Wow.. wealth share of those under 40 from ~13% to 6.6%.

Azel0us

Great tool. This is the links the belong on this sub. Look at the wealth distribution by education level. College degree has gone from 50% to almost 75% since the mid 90s. Got to go play some more with this. Thanks for the link.

JimC29

I think it would be interesting to weight the generation/age groups by headcount. I don’t see how comparing, for example, 19 years of boomers vs 15 years of Xers is useful.

Cool tool nonetheless.

lerkmore

When I look at levels rather than percentages, is that adjusted for inflation or not? It’s not obvious on mobile.

EDIT: Adjusted for inflation or not, it looks like literally everyone is significantly better off than they were 30 years ago. All races, education levels, and income brackets. Nice.

OneShotHelpful

2019: The year the Federal Reserve admitted it was wrong

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More like the fed acted appropriately but economic conditions worsened due to trade policy, causing them to reverse course.

protostones

The post election recession is gonna be CRAAAAAZY

likechoklit4choklit

the Phillips curve was disproven this year… we really don’t know what we don’t know

I’m glad that Powell has admitted as much

saffir

I actually can’t wait for Donald to get re-elected again. I want to see how he bullshits and blames the worse recession since 1929 on Obummer.

IceShaver

Abolish the Fed

getsadzeg

Gen X has never recovered from the 2008 recession

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Some of us never got our footing after the fake recovery of the housing fraud era

SlipSlamMammaJamma

Anecdotes don’t prove anything. This article is based on the experience of a single person.

This is very weak content for a sub called /r/economics. You can’t make bold, broad statements such as “an entire generation never recovered from 2008” based on a single anecdote. The claim might be true, but this article proves nothing.

Does the fact Mark Zuckerberg is a billionaire prove that all millennials are super rich? Of course not. The same is true for whatever this Vox journalist is going through.

CowboyJimador

i was like “uh thats not true” then I realized it was Vox…

randomstupidnanasnme

I am doing alright. I am living.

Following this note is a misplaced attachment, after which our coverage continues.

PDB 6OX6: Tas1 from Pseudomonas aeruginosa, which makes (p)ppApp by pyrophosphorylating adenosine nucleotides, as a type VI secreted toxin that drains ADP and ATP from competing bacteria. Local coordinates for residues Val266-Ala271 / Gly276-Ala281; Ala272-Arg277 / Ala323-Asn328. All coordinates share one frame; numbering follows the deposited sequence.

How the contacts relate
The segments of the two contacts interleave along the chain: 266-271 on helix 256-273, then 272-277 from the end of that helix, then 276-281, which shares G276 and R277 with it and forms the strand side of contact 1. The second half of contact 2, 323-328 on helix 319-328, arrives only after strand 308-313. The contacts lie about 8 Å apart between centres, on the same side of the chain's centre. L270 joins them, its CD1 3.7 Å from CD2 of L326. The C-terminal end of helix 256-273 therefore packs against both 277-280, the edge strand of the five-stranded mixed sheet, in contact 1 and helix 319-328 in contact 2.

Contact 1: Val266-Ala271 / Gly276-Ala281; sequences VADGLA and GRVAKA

devildunkard

I was fine and I am still fine but I can’t still can’t sell my condo for what I bought it, close though. So I guess I count.

imk

Pound surges and UK stocks hit record high after Boris Johnson wins Tory landslide. FTSE 250 jumps to all-time high on hopes that Brexit uncertainty will come to an end

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I guess we know which way the money voted in yesterday’s election.

kylco

Brexit is not anywhere close to an end, though.

Ofbearsandmen

I want to understand how is it that the markets are happy about this, when the part that won is the one who is pushing for a hard Brexit.

drokert

Seems like the doom and gloom from this wasnt quite as bad as predicted. I think this exit will be painful in the medium term as it has been (just look T the pound) but longer term may be better as the EU struggles with negative rates and persistently stubborn low growth

sportsarefun918

oh hello chaos!

AIArtisan

WTO Authorizes China to Hit US With $3.6 Billion in Sanctions

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Looks like the WTO is pissed that the US took action without asking the WTO for permission. Not that our action was wrong – because it wasn’t, but that we bypassed the WTO in doing so.

deck_hand

Cool, they can take it out of the Trillions they owe us for IP theft and market manipulation.

RichterNYR35

Wait, so China did the dumping and we get hit with sanctions? Am I reading that right?

TheContrarian2

Article is from November, FYI.

TheElusiveGnome

The China issue is one of the things I think Donald Trump is solving quite well to some extent. I’ve also been shocked that there have been no China tariff questions in the Democratic debates, even if that is quite an important subject. I wonder if the new US president will be willing to revert the tariffs imposed by the Trump administration.

Kozinho03

A $280 college textbook busts budgets, but Harvard Economics author Gregory Mankiw defends royalties

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Colleges/professors should drop it until the price comes down. It’s a good book, but not $280 good.